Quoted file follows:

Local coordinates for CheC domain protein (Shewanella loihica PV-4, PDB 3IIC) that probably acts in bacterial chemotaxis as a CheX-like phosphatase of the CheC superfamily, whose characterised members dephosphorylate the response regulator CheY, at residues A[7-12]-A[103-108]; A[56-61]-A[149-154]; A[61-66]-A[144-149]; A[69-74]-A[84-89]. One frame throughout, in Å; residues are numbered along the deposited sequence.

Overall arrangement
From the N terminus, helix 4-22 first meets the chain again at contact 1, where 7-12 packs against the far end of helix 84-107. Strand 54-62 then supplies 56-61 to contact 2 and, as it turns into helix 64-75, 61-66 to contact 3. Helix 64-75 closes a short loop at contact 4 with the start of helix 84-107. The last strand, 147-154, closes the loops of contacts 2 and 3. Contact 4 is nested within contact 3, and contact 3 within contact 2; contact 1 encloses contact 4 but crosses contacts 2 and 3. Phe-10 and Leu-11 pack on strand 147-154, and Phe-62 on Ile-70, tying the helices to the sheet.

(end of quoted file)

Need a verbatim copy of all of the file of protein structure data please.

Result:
Local coordinates for CheC domain protein (Shewanella loihica PV-4, PDB 3IIC) that probably acts in bacterial chemotaxis as a CheX-like phosphatase of the CheC superfamily, whose characterised members dephosphorylate the response regulator CheY, at residues A[7-12]-A[103-108]; A[56-61]-A[149-154]; A[61-66]-A[144-149]; A[69-74]-A[84-89]. One frame throughout, in Å; residues are numbered along the deposited sequence.

Overall arrangement
From the N terminus, helix 4-22 first meets the chain again at contact 1, where 7-12 packs against the far end of helix 84-107. Strand 54-62 then supplies 56-61 to contact 2 and, as it turns into helix 64-75, 61-66 to contact 3. Helix 64-75 closes a short loop at contact 4 with the start of helix 84-107. The last strand, 147-154, closes the loops of contacts 2 and 3. Contact 4 is nested within contact 3, and contact 3 within contact 2; contact 1 encloses contact 4 but crosses contacts 2 and 3. Phe-10 and Leu-11 pack on strand 147-154, and Phe-62 on Ile-70, tying the helices to the sheet.